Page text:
Tuesday, August 18, 2009


Find Experts for Your Article or Book

Are you working on an article and need to find experts to quote? Or perhaps you're working on a nonfiction book and need sources to back up your facts?

Many of us have heard of HARO, and The Muffin readers may remember Annette's June '08 post HARO - A Great Resource, but it's not the only place for writers to find experts. Pam Baker, veteran freelance journalist, suggests alternative resources that may prove to be a better fit for your needs. In her article, Where to Find Best Sources for Your Article or Book, Pam reviews the pros and cons of other sites so you can "map your own path and thus stand out from the herd."

Pam's suggestions include:

The Eric Friedeim National Journalism Library
She writes, "$89 annual fee for just library services; no extra charge for National Press Club members. Owned/operated by the prestigious National Press Club. Probably the BIGGEST best kept secret in the sourcing/research game."

She writes, "Free to journalists but not to sources. Owned/Operated by PR Newswire."

She writes, "Free to journalists, sources pay a fee. Newswise is great for university and research institution sources (over 500 of them!) for knowledge-based news. It was created in 1991 by Roger Johnson, Ph.D., a biochemist who became a science writer and freelance reporter in the Washington, DC area in 1978."

Thank you, Pam, for the great suggestions!

Be sure to check out Pam's post for more info, including the pros and cons of using each resource.

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Wednesday, June 25, 2008


HARO - A Great Resource

Today, I want to share a great resource with you. Some of you may be familiar with Profnet, a service reporters use to post their calls for expert sources and a service that sources pay for to receive these calls.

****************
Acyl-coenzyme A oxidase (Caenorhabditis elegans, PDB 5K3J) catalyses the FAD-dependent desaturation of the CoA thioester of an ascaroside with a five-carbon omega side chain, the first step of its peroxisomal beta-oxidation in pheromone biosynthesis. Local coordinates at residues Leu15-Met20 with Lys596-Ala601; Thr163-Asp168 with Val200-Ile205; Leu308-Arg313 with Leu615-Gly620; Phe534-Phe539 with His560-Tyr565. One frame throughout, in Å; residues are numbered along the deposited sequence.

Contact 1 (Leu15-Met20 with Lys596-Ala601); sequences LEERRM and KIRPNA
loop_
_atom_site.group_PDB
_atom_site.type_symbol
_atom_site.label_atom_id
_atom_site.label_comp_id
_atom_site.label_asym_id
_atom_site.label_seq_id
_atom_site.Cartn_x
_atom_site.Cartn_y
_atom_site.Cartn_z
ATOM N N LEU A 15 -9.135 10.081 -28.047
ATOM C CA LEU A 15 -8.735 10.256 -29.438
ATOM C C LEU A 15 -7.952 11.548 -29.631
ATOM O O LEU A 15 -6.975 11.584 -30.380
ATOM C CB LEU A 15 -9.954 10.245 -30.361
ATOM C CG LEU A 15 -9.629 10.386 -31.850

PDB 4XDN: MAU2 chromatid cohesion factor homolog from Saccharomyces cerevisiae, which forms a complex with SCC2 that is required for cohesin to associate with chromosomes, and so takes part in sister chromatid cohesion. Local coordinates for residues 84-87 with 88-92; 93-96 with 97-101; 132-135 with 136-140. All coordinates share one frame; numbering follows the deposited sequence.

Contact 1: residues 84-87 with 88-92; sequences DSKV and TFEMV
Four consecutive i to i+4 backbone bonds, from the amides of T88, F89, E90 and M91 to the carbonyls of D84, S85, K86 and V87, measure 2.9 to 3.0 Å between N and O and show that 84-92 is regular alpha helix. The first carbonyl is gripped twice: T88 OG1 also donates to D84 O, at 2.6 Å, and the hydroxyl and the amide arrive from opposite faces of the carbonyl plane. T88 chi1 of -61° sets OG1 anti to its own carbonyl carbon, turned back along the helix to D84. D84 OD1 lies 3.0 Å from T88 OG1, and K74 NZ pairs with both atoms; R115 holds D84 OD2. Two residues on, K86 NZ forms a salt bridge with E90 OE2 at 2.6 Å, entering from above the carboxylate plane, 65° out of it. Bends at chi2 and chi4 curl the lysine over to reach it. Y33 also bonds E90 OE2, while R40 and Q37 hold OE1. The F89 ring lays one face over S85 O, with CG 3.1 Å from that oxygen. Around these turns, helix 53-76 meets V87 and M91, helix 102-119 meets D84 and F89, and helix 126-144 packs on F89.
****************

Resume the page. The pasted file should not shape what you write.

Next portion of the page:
As an author, you are the expert they want to connect with. It gives you the opportunity to be quoted in articles or even featured in stories. However, it's rather pricey to sign up for this service.

But there is a new service in town (play appropriate Western music here).

You'll want to tell the PR people, marketers, publicists, editors, and journalists you work with about it too, because it's all about them and their needs.

If you're not already using www.helpareporter.com, check it out. It's a service much like ProfNet, but it's free. Yes, F*R*E*E. It used to be on Facebook, but grew too large for it. Once you subscribe, you receive about three to four emails a day with reporter, editor and freelance writer queries compiled in it, written so you can quickly and easily scan the topics for relevance.

If the topics do not apply to you, just hit delete. If they do, you may contact the reporter or editor directly, as instructed.

Note that Peter Shankman, the list facilitator, is very strict about helping out these reporters. Respond only if your information is relevant and on target. If not, you'll get bumped off the list. Quickly. I've seen it happen. So, don't pitch off topic to the media journalists. It's a great resource and you don't want to risk blowing the opportunity to use it.

Peter's a big believer in good Karma, and he’s also quite funny, and tends to also include a link to a fun site, or a funny story about his day in the emails. It's a nice refreshing change from the boring, non-funny emails we usually deal with daily.

Not only can you sign up to receive these source calls, but if you are writing a book or freelance article and need expert sources, you can submit a call to the HARO members. Peter just announced this week that membership hit 11,000.

Reporters/source seekers can post queries at www.helpareporter.com/press. Sources can sign up at www.helpareporter.com to receive the calls for submissions. As I said, it's free. Peter asks that if you find it useful, then you make a donation to any animal rescue charity or animal hospital.

You can forward the queries to others who are a fit, but do not post any queries (or the editor/reporter contact info) on any blogs or public websites. I received permission from Peter to blog about this, since this is a private group and I'm helping to spread the word to both subscribers and media to sign up.

The more people who use HARO, the better it becomes. Sign up, check it out, use it responsibly, and spread the word.

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